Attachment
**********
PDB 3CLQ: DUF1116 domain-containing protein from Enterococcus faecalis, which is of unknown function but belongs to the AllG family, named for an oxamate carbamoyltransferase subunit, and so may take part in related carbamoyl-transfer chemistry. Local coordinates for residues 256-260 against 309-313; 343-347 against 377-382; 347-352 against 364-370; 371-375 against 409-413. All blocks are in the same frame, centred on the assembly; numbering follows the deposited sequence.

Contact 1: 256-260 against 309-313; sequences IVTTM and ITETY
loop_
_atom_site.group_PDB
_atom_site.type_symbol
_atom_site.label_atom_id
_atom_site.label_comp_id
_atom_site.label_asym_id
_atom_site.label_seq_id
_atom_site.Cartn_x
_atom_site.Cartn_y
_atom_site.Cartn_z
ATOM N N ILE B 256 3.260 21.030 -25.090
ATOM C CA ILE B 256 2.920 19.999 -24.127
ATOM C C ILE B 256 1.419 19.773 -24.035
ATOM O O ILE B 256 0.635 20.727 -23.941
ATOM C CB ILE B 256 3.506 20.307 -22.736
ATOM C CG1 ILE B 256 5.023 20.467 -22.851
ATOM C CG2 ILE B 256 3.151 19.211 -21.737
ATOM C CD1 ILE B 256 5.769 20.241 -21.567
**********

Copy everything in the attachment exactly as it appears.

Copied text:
PDB 3CLQ: DUF1116 domain-containing protein from Enterococcus faecalis, which is of unknown function but belongs to the AllG family, named for an oxamate carbamoyltransferase subunit, and so may take part in related carbamoyl-transfer chemistry. Local coordinates for residues 256-260 against 309-313; 343-347 against 377-382; 347-352 against 364-370; 371-375 against 409-413. All blocks are in the same frame, centred on the assembly; numbering follows the deposited sequence.

Contact 1: 256-260 against 309-313; sequences IVTTM and ITETY
loop_
_atom_site.group_PDB
_atom_site.type_symbol
_atom_site.label_atom_id
_atom_site.label_comp_id
_atom_site.label_asym_id
_atom_site.label_seq_id
_atom_site.Cartn_x
_atom_site.Cartn_y
_atom_site.Cartn_z
ATOM N N ILE B 256 3.260 21.030 -25.090
ATOM C CA ILE B 256 2.920 19.999 -24.127
ATOM C C ILE B 256 1.419 19.773 -24.035
ATOM O O ILE B 256 0.635 20.727 -23.941
ATOM C CB ILE B 256 3.506 20.307 -22.736
ATOM C CG1 ILE B 256 5.023 20.467 -22.851
ATOM C CG2 ILE B 256 3.151 19.211 -21.737
ATOM C CD1 ILE B 256 5.769 20.241 -21.567